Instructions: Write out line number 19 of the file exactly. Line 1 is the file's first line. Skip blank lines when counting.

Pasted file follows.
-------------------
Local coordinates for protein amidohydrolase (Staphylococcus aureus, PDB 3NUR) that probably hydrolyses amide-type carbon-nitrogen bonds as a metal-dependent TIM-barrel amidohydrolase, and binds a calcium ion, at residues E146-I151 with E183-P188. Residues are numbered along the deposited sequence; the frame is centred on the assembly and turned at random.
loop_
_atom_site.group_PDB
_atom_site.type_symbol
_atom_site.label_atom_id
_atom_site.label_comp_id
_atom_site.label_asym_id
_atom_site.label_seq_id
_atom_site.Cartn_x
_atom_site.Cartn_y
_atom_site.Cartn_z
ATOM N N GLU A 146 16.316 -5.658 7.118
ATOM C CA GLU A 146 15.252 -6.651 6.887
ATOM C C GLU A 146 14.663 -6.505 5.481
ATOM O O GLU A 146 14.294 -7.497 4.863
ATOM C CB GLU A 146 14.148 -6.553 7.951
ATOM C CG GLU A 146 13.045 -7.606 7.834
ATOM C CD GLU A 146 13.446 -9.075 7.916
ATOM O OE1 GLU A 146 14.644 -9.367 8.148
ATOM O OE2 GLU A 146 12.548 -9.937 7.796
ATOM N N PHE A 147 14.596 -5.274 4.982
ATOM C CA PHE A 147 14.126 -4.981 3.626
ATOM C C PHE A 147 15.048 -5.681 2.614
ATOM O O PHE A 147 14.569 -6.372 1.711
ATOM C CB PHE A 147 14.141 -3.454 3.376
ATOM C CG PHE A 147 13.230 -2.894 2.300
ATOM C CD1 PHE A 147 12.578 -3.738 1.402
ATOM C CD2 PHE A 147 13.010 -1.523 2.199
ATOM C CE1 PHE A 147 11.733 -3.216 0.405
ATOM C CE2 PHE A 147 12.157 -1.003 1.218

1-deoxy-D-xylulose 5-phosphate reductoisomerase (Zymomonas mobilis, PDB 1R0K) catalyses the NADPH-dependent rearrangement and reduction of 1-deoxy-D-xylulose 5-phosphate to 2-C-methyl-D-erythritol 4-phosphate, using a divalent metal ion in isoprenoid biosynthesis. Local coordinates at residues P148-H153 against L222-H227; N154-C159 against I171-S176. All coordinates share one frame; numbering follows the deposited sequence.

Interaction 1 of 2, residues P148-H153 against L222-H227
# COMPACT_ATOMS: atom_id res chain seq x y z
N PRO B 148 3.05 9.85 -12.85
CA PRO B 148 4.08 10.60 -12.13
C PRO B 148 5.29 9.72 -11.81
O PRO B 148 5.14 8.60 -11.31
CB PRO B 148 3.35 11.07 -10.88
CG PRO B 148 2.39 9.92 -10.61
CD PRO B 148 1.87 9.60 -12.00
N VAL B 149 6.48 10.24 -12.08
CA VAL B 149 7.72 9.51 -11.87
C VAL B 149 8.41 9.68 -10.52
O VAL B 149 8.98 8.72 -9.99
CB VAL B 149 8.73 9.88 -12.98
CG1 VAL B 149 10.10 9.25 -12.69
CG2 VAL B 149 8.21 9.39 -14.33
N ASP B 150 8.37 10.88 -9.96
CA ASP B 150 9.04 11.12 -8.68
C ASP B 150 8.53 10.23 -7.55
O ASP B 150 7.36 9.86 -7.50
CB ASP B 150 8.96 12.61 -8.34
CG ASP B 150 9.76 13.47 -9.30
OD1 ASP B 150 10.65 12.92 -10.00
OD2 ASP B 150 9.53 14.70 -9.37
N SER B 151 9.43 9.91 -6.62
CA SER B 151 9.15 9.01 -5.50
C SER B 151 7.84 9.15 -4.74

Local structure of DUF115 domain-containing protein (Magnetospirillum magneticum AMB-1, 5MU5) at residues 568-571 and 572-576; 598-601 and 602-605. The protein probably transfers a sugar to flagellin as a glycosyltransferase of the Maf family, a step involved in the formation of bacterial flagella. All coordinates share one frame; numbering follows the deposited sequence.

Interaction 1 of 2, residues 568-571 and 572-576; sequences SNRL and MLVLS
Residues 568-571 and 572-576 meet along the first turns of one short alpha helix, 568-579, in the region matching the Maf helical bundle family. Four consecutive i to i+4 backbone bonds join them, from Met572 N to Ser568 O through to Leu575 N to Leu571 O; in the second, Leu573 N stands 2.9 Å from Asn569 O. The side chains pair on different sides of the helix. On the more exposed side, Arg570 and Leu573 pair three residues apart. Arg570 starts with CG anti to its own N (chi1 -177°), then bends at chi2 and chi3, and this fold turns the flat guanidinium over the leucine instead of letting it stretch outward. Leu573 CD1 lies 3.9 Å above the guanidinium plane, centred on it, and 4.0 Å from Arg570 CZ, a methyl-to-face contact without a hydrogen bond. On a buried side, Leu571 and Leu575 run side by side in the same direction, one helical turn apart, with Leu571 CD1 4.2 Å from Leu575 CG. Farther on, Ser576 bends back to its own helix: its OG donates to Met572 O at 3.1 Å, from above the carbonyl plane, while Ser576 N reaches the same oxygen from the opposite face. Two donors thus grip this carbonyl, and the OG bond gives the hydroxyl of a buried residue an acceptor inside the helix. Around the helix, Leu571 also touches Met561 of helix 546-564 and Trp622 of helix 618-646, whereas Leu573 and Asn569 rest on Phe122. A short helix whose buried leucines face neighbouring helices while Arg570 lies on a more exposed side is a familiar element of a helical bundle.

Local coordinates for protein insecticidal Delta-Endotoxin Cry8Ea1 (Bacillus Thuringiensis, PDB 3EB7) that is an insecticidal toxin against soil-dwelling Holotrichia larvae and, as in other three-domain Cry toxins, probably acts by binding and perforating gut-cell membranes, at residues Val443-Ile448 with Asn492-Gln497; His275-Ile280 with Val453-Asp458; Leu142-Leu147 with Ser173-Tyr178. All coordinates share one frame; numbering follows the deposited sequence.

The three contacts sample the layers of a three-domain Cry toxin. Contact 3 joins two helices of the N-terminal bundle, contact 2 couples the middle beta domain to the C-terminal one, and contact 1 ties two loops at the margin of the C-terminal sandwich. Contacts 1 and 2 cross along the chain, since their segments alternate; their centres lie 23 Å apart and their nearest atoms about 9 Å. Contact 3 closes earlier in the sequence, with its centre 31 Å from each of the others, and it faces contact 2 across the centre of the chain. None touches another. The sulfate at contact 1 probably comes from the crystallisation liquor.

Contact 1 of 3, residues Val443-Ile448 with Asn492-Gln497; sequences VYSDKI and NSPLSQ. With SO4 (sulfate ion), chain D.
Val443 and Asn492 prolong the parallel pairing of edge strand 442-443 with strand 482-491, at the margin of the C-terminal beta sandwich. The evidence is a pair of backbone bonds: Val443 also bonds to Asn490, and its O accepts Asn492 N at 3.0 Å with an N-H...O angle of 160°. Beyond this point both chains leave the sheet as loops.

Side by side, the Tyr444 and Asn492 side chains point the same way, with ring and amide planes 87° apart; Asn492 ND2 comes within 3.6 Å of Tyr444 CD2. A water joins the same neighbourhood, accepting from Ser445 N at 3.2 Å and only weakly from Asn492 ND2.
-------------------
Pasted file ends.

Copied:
ATOM O OE1 GLU A 146 14.644 -9.367 8.148